In 2011, I began the distracted driving conversation here as…
It’s no secret that small crossovers are no longer a small segment in the market. Each manufacturer has its own take on what a compact ute should be, how it should look, drive and function for consumers who find themselves in between a four-door sedan and a full-on SUV.
Mazda first addresses this market segment with its Kodo design language, creating a visually interesting CUV in the CX-3. An expressive nose and large grille indicate its Mazda heritage, while the floating roofline and more angular tail-end separate this pseudo-hatch from the competition.
The driving experience is bona-fide Mazda, with a penchant for taking corners and feeding response directly back to the driver.
Inside, the car makes good use of its limited space. Layout of the head unit is simple and straightforward. The standard Mazda navigation and infotainment screen is mounted atop the dash with controls for its system nuzzled between driver and front passenger. Above it lies an armrest wide enough for two people to rub elbows.
Mazda even sneaks in a smartphone holder in the adjustable armrest—a feature that not only keeps your phone out of the cup holders but also helps to keep you from driving distracted.
An almost disguised CD player still exists and climate control buttons are within reach and easy to navigate for both driver and passenger. At the bottom Mazda gives us a 120V cigarette lighter plug, USB and SD card ports. Rear passengers don’t receive any charging capabilities of their own, but the car is potentially compact enough that a cord could theoretically stretch from the front and reach them. (We didn’t test this, but you’re welcome to try it.)
With the armrest in the down position and our right arm lying across, we found it difficult to reach the knobs for the menu and radio. Basically, the height and length of the armrest did not allow us to control the knobs at the bend of a wrist. Now, to be fair, it could be that we have freakishly short arms, or it may be the combination of the length of the armrest plus the extra inch or so of our smartphone that was sticking out. Whatever the case, we thought it worth noting.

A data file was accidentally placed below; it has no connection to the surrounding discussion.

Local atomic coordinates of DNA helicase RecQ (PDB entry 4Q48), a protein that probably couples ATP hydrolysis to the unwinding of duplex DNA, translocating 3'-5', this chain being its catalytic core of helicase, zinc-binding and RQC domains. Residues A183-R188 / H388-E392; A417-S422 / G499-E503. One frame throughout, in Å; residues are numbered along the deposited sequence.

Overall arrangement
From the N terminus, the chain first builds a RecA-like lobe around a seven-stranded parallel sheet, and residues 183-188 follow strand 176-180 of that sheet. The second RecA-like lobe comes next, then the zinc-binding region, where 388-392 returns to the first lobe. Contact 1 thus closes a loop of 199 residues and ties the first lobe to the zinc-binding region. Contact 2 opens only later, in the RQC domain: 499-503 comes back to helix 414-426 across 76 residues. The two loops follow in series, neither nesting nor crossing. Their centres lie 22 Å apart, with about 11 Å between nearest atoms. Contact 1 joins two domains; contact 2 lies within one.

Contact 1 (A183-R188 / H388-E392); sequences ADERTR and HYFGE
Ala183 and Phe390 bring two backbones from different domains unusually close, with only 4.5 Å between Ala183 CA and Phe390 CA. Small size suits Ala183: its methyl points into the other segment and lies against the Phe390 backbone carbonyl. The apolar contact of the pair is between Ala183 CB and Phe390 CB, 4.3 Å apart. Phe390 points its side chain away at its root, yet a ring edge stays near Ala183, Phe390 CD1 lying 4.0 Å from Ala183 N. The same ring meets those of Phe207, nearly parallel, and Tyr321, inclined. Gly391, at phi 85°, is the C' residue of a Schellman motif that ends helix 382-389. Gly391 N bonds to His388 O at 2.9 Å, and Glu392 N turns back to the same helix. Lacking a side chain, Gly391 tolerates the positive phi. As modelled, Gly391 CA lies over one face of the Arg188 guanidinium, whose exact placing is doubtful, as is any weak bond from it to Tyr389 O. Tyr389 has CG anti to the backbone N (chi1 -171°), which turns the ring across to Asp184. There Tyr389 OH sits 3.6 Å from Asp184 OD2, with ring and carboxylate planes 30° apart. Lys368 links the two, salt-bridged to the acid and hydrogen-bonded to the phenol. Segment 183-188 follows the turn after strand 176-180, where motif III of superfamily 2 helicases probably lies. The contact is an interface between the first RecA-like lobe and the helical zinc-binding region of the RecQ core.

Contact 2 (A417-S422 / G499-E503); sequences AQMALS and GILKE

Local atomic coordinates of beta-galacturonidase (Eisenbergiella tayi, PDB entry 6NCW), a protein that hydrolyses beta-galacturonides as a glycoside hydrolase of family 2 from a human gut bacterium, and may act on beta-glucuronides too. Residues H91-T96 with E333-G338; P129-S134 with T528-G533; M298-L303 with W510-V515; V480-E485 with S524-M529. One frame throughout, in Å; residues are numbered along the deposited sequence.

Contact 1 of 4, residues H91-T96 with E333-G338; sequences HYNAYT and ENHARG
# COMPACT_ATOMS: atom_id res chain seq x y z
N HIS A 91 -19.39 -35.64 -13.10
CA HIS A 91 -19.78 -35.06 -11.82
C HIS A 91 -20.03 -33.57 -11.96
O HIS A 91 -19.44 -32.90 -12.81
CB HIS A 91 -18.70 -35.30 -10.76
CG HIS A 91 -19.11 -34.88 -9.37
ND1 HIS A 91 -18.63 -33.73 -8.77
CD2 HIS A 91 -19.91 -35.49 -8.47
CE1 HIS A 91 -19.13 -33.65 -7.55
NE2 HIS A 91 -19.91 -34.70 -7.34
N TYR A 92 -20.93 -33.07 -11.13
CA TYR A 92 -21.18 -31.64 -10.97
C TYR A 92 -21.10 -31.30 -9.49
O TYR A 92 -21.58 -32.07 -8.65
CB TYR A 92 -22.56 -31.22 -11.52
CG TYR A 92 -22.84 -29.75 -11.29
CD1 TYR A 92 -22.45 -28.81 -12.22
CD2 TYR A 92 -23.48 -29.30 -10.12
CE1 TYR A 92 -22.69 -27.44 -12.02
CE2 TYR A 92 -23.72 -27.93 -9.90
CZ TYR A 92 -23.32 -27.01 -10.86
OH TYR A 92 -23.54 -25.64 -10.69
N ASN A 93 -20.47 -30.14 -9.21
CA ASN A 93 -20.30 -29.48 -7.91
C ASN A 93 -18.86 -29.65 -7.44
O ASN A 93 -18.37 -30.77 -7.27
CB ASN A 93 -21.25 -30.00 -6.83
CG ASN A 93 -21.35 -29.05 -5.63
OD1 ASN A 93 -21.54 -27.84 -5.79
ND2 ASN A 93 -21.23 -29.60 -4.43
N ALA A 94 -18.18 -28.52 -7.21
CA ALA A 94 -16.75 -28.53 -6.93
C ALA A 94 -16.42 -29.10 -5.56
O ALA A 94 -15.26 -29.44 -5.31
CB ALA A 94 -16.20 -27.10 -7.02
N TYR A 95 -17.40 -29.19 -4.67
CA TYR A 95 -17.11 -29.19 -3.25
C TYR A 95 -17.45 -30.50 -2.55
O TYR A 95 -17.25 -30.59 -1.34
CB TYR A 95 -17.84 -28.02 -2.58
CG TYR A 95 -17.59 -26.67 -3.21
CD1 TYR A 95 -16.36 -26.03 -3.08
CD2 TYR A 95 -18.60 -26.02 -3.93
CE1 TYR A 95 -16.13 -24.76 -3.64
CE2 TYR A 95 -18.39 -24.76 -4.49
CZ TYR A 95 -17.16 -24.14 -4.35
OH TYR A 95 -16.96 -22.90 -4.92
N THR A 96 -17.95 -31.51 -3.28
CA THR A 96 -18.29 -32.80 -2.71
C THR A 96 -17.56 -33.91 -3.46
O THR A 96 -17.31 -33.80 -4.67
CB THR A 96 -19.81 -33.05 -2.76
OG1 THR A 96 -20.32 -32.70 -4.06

Where the line may be drawn for shoppers considering the CX-3 against its bigger brother the CX-5 is in the functionality of the interior space. The CX-3 lives up to its compact nature, making it a tight squeeze for tall passengers and large cargo.
On the practicality scale, when compared to other similarly sized CUVs—such as the Honda HR-V, Mercedes-Benz GLA, BMW X1 and Buick Encore—this Mazda surprisingly falls low on the list. In our tests of the other vehicles, we found that despite their small stature, they functioned very easily for our everyday life, storing more cargo than we expected.
That’s why we’d say the 2016 Mazda CX-3 functions best as a single’s vehicle, with enough seats and hauling capacity for when it’s needed. Rear seats fold down flat with a 60/40 split, and the trunk has a removable floor to give you a couple extra inches of height. Additionally, one could remove the privacy flap that is mounted on the inside of the tailgate.
Does this come in a manual? We’re not sure, but if it did, we ‘d venture to say it’d be a hoot to drive. The CX-3, as it stands with the 2.0L engine (borrowed from the Mazda2 hatchback), felt underpowered when getting up to highway speeds. Sport mode seemed to help—and the paddle shifters are actually fun in this car—but we think the weight-to-engine ratio on this particular vehicle is not in Mazda’s favor.
Overall, the CX-3 is a great-looking car—perhaps one of the best looking compact utility vehicle on the market. The design is easily recognizable as a Mazda while also being different from its segment competitors. Driving position and seats are comfortable, providing the support and structure we’ve come to expect from Mazda. We were thankful for the heated seats several days during our test period; they get very hot (a good thing) and do so quickly. As far as functionality and driving dynamics go, we found this particular Mazda didn’t fully meet our expectations. The CX-3 certainly isn’t a “miss” for the brand—it will make a great vehicle for singles not carrying a lot of people or stuff—but our personal preference would be to size up to the more practical, yet still very affordable, CX-5.
The CX-3 we tested was the Grand Touring AWD model in ceramic metallic, our personal favorite paint choice on this and the new MX-5 Miata. Pricing on Mazda’s most compact ute starts at $19,600; ours rang in at $29,690 due to the addition of Mazda’s mobile start technology and their ACTIVSENSE package that includes radar cruise control, smart city brake support, lane departure warning among other features.
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